Industry News Legal Management Updates

How to Better Manage Discovery and Save Costs in the Era of Expanding Data

Ninety percent of data in the world has been created in the past two years, according to some scientific estimates. We are confronted daily with this reality. Overflowing email inboxes, growing company databases and expanding use of mobile devices and social media present a range of challenges for companies and counsel trying to manage risk and costs, especially in litigation. 
Mike Lieberman, Shelley Rosenberg and Leigh Colihan

The good news is that recent federal rule changes may help mitigate these risks and costs, and relatively simple steps to improve data management now can prevent significant headaches down the road.



In 2015, Federal Rule of Civil Procedure 26(b)(1) was amended to expressly state that to be discoverable, information must be relevant to a claim or defense and “proportional” to the needs of the case. In weighing proportionality, courts are directed to consider the following:

  • The importance of the issues at stake
  • The amount in controversy
  • The parties’ relative access to the information
  • The parties’ resources
  • The importance of the discovery in resolving the issues
  • Whether the burden of expense of the proposed discovery outweighs its likely benefit

While proportionality is not a new concept, this rule change sharpens the focus on it. In essence, courts are asked to determine how much discovery makes sense in the context of each case, and to serve as gatekeeper to prevent burdensome and expensive forays into a growing sea of company.


Also in 2015, Federal Rule of Civil Procedure 37(e) was amended to clarify that spoliation sanctions are only permitted for loss of electronically stored information when a party failed to take reasonable steps to preserve it. If a party suffered prejudice from the loss of information, the court may order measures no greater than necessary to cure the prejudice. More severe sanctions are reserved for when the party acted with intent to deprive the other party of the information’s use in litigation.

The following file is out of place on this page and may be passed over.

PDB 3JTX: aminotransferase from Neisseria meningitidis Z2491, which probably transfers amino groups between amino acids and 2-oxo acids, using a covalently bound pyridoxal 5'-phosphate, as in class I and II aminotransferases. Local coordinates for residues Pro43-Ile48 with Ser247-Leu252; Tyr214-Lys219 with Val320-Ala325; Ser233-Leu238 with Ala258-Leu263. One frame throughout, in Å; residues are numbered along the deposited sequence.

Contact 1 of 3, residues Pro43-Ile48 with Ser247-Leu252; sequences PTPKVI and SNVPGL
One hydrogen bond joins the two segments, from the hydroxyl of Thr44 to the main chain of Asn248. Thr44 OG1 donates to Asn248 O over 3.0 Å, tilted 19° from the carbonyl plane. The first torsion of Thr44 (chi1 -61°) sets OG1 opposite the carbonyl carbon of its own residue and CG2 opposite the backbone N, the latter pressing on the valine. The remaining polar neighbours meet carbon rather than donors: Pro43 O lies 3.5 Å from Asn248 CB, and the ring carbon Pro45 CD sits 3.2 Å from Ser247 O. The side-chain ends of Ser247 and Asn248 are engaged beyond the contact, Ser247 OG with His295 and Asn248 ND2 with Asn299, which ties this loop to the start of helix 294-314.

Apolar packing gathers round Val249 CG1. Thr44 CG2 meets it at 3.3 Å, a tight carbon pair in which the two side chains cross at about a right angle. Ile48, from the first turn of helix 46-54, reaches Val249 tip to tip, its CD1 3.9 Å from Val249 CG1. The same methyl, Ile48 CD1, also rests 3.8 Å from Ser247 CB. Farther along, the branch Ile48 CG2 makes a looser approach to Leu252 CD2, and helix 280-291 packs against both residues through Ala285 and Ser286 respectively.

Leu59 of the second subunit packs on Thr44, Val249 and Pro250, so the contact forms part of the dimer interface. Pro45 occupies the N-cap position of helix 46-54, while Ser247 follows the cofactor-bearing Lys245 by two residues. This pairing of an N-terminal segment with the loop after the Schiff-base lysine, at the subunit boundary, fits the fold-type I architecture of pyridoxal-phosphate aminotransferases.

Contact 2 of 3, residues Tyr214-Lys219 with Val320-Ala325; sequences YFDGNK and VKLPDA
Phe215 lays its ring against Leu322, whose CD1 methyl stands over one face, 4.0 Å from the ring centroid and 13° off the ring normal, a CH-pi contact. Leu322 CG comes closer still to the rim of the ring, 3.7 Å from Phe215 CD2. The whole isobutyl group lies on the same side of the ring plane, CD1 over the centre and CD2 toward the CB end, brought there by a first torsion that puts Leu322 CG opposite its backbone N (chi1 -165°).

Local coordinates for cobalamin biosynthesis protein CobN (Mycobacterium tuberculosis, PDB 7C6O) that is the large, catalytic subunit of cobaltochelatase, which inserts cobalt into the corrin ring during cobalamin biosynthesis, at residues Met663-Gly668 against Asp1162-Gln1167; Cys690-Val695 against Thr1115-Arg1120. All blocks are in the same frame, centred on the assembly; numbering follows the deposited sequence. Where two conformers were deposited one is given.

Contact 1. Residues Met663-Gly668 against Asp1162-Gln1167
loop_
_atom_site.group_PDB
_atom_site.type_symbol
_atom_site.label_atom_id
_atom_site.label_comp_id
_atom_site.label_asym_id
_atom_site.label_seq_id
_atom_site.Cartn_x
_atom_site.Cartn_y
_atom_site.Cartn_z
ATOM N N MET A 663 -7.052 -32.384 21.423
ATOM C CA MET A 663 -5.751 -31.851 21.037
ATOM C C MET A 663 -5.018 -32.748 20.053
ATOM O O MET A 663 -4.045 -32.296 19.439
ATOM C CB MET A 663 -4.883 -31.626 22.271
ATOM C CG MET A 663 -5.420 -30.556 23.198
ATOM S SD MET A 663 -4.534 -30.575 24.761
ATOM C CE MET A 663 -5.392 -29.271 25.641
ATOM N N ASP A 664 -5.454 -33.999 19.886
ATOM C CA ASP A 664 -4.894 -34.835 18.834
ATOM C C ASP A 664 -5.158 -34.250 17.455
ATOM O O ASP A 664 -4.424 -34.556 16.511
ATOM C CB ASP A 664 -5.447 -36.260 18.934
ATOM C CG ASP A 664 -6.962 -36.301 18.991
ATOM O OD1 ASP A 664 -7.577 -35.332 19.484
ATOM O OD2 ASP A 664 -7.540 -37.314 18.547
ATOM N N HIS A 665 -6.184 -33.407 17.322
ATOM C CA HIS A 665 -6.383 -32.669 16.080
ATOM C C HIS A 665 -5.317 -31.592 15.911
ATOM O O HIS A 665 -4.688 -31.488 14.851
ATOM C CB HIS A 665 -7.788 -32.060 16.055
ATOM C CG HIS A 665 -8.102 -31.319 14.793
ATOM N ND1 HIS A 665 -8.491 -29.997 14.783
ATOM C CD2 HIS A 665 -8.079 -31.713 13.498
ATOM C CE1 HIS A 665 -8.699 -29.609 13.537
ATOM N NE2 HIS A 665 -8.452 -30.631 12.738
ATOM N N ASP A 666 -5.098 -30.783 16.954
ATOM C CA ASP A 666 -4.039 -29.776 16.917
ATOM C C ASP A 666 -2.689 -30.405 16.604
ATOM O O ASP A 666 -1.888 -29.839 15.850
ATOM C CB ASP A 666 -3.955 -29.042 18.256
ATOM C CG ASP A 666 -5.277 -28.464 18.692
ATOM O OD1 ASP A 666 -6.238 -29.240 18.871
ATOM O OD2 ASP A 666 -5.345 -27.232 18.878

The Advisory Committee’s note to this rule makes clear that these changes are intended to address the “ever-increasing volume of electronically stored information and the multitude of devices that generate such information.” Faced with this challenge, the committee recognized “perfection in preserving all relevant electronically stored information is often impossible.” Rather, a litigant must take “reasonable steps” to preserve evidence, measured in part by whether preservation efforts are proportional to the needs of the case.


Faced with these new rules and the growing volume of data, legal managers can take steps now to significantly mitigate risks and costs. A few simple examples include:

1. Adopt and enforce a record retention policy. A company need only retain information in existence at the time the duty to preserve arises ― i.e., when the company reasonably anticipates litigation. This means that if data is no longer in the company’s possession when the duty to preserve arises, there is no need to produce that data in discovery. If a company adopts a record retention policy and then appoints an officer to rigorously enforce it, the company can get rid of large amounts of data before the duty to preserve arises. This not only decreases the cost of data storage but also limits the amount of data that must be held, searched and reviewed in the event of a lawsuit.

2. Adopt policies limiting use of mobile devices, instant messaging and company work outside the office. If an employer has policies that prevent substantive work communications in text messages, via instant messaging or via home computers, that can significantly strengthen the company’s argument that review of these media in discovery is not proportional or necessary.

3. Improve searchability of document systems. If a company deploys software that allows targeted retrieval of records, the company can use this software in discovery to home in on the documents at issue in litigation and argue that broader searches are not proportional. This thereby limits the amount of data the company needs to collect and decreases the costs of review.

4. Consult with an e-discovery expert. Not surprisingly, increasing data volumes are also driving development of new technology to more efficiently process and cull large data sets. Beyond traditional search terms, new tools such as predictive coding, email threading, email clustering and concept searching can significantly limit a review universe. Consulting an e-discovery expert early and employing these new tools can save significant time, effort and money in litigation, and help counsel reach a review universe more proportional to the needs of the case.

In the era of expanding data, the key is to be proactive. We encourage legal managers to consult with counsel now to analyze their options and to develop a data management and discovery response plan that makes sense for them.